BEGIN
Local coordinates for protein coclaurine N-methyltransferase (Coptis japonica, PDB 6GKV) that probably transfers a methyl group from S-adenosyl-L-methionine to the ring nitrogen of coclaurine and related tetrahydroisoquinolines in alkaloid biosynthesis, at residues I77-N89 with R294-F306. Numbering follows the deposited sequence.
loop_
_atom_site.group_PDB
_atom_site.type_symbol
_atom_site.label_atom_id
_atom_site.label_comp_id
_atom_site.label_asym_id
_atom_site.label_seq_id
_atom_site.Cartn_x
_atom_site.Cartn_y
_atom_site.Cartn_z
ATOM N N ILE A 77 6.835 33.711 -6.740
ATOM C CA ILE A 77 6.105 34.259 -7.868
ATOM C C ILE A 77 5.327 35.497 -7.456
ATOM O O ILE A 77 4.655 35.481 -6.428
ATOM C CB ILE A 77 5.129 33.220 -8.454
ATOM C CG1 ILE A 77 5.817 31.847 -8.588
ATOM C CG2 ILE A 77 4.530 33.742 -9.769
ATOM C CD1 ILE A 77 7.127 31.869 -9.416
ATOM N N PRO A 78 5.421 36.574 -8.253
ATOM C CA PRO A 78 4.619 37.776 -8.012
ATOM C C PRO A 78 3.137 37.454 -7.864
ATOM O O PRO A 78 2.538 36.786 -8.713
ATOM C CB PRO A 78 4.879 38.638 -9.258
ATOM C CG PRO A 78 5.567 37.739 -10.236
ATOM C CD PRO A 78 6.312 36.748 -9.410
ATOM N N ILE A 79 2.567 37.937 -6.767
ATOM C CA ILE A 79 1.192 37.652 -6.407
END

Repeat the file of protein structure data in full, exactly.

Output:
Local coordinates for protein coclaurine N-methyltransferase (Coptis japonica, PDB 6GKV) that probably transfers a methyl group from S-adenosyl-L-methionine to the ring nitrogen of coclaurine and related tetrahydroisoquinolines in alkaloid biosynthesis, at residues I77-N89 with R294-F306. Numbering follows the deposited sequence.
loop_
_atom_site.group_PDB
_atom_site.type_symbol
_atom_site.label_atom_id
_atom_site.label_comp_id
_atom_site.label_asym_id
_atom_site.label_seq_id
_atom_site.Cartn_x
_atom_site.Cartn_y
_atom_site.Cartn_z
ATOM N N ILE A 77 6.835 33.711 -6.740
ATOM C CA ILE A 77 6.105 34.259 -7.868
ATOM C C ILE A 77 5.327 35.497 -7.456
ATOM O O ILE A 77 4.655 35.481 -6.428
ATOM C CB ILE A 77 5.129 33.220 -8.454
ATOM C CG1 ILE A 77 5.817 31.847 -8.588
ATOM C CG2 ILE A 77 4.530 33.742 -9.769
ATOM C CD1 ILE A 77 7.127 31.869 -9.416
ATOM N N PRO A 78 5.421 36.574 -8.253
ATOM C CA PRO A 78 4.619 37.776 -8.012
ATOM C C PRO A 78 3.137 37.454 -7.864
ATOM O O PRO A 78 2.538 36.786 -8.713
ATOM C CB PRO A 78 4.879 38.638 -9.258
ATOM C CG PRO A 78 5.567 37.739 -10.236
ATOM C CD PRO A 78 6.312 36.748 -9.410
ATOM N N ILE A 79 2.567 37.937 -6.767
ATOM C CA ILE A 79 1.192 37.652 -6.407